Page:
Behind round, wire-rimmed glasses, Jose Chavez’s eyes flicked between his mother and his hands on his lap. He took shallow breaths with his new lungs as he spoke about his experience battling COVID-19, which he contracted in September 2020. He was 16 then, and only a few days back in virtual high school. Now 17, Jose underwent a double lung transplant in January 2021, making him one of the youngest “COVID transplants” in the world, according to his surgeon, Dr. Gabriel Loor, surgical director of lung transplantation at Baylor St. Luke’s Medical Center.
“The doctors were saying that his lungs were like rocks,” said his mother, Ana, who was diagnosed with COVID-19 at the same time as her son. She was never hospitalized for her infection.
A year into the coronavirus pandemic, COVID transplants are becoming more common for patients who get over the initial infection but can’t breathe without the help of a ventilator or extracorporeal membrane oxygenation machine (ECMO), Dr. Gabriel Loor said. But lung transplants, even for COVID-19, are exceedingly rare for 17-year-old boys. Much about Jose’s case is rare, said Loor. “No. 1, he’s a younger patient, and No. 2, the patient neither died from COVID, and he didn’t recover either,” Loor said. “He was somewhere in between.
COVID-19 hit four out of five members of the Chavez family last fall. Though they’re not sure where it originated, Jose’s father was the first to feel sick and test positive. From there, Jose, his mother, and his younger brother felt symptoms and took numerous COVID tests.
Compared to Jose, the rest of his family had mild cases. But he ran a 105-degree fever for several days — Tylenol and fluids did nothing to help, his mother said. About eight days after his positive COVID test, the Brownsville teen was admitted to a hospital. And while he was moved to hospitals in three different cities — Harlingen, San Antonio, and Houston — one thing remained constant for the following five months: He lived in a hospital bed. He lost his ability to discern place and time, his mother said. On the rare occasions when he opened his eyes, Jose would groggily ask where he was.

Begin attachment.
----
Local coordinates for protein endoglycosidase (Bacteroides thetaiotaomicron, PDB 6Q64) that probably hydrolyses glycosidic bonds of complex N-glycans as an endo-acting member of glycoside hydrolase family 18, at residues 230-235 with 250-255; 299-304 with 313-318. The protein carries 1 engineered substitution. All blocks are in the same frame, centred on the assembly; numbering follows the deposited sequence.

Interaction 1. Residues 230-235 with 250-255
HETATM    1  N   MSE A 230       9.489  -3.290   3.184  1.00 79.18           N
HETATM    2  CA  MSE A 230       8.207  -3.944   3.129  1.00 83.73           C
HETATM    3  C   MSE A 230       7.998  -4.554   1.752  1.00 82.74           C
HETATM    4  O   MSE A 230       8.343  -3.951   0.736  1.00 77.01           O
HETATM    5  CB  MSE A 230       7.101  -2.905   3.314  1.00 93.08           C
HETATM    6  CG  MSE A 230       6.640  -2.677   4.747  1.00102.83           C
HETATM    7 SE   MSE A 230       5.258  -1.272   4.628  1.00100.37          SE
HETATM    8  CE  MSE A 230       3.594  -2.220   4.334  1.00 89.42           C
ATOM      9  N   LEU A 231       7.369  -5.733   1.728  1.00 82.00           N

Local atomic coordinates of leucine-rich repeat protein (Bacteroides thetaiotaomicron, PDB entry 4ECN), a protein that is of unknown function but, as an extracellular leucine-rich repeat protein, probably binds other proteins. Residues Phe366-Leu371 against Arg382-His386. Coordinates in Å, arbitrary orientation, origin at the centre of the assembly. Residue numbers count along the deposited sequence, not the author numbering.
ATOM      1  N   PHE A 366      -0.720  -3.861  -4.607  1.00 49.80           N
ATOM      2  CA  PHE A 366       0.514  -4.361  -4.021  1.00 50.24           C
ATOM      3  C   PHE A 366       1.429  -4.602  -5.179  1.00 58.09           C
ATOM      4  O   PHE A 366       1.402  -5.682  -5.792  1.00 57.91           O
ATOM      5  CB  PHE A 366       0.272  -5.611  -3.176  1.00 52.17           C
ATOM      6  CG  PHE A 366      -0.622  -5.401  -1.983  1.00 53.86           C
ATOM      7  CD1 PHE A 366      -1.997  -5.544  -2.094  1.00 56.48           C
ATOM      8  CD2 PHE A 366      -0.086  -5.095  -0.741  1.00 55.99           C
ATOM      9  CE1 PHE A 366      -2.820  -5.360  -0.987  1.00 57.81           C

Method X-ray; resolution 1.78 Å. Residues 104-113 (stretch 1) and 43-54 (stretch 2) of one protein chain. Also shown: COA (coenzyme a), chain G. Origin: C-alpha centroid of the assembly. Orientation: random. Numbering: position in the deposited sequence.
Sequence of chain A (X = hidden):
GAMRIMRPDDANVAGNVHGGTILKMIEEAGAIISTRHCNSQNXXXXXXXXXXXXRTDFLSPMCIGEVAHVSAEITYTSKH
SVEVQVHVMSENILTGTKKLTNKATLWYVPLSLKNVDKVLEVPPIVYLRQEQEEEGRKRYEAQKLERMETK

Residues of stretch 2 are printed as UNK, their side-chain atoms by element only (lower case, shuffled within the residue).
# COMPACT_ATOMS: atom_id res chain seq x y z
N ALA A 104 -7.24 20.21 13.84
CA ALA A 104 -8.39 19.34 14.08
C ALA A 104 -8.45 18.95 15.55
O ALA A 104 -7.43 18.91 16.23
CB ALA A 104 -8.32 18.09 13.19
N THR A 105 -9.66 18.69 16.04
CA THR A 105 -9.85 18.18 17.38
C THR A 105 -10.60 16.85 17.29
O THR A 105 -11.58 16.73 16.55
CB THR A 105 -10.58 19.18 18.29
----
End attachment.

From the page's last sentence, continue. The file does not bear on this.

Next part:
The answer always came: In the hospital. But he didn’t understand why. “Because you got very sick. The COVID never went away,” his mother would reply, adding that the condition of his lungs had only worsened. Even as the infection abated, Jose didn’t get better, much to his doctors’ confusion.
Jose was an active teenager, playing tenor saxophone in his high school’s marching band — an activity that requires lung fitness. As a young child, he had mild asthma but never required an inhaler. Within the first few weeks in a hospital, Jose was intubated and placed on a ventilator that breathed for him. After his transfer to San Antonio, he was placed on ECMO support, which meant he breathed through an artificial lung.
By early 2021, the COVID staff at Baylor St. Luke’s in Houston had begun developing its own practices for the 100 to 150 long-term patients on ECMO support.